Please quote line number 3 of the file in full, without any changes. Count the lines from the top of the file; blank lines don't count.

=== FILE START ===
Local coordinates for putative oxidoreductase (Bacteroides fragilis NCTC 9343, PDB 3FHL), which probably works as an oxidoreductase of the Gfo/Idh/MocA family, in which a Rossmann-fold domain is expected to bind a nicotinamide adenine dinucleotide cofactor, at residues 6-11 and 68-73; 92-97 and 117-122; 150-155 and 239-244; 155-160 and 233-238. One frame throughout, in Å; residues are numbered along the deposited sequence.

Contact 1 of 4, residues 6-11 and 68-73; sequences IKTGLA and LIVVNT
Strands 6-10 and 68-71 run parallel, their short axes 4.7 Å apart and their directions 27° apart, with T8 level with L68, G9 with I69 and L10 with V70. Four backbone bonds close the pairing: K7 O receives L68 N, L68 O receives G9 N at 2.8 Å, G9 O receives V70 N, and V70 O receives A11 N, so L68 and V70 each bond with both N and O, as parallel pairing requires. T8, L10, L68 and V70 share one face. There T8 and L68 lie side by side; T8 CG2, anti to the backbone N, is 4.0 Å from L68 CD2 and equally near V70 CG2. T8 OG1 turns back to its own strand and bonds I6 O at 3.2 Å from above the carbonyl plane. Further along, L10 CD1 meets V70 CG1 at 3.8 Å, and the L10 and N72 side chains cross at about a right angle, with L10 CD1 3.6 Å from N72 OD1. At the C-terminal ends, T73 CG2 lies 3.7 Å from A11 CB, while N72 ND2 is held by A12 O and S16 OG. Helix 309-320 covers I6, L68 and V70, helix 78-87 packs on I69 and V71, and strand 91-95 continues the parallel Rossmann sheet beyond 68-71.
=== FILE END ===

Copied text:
Strands 6-10 and 68-71 run parallel, their short axes 4.7 Å apart and their directions 27° apart, with T8 level with L68, G9 with I69 and L10 with V70. Four backbone bonds close the pairing: K7 O receives L68 N, L68 O receives G9 N at 2.8 Å, G9 O receives V70 N, and V70 O receives A11 N, so L68 and V70 each bond with both N and O, as parallel pairing requires. T8, L10, L68 and V70 share one face. There T8 and L68 lie side by side; T8 CG2, anti to the backbone N, is 4.0 Å from L68 CD2 and equally near V70 CG2. T8 OG1 turns back to its own strand and bonds I6 O at 3.2 Å from above the carbonyl plane. Further along, L10 CD1 meets V70 CG1 at 3.8 Å, and the L10 and N72 side chains cross at about a right angle, with L10 CD1 3.6 Å from N72 OD1. At the C-terminal ends, T73 CG2 lies 3.7 Å from A11 CB, while N72 ND2 is held by A12 O and S16 OG. Helix 309-320 covers I6, L68 and V70, helix 78-87 packs on I69 and V71, and strand 91-95 continues the parallel Rossmann sheet beyond 68-71.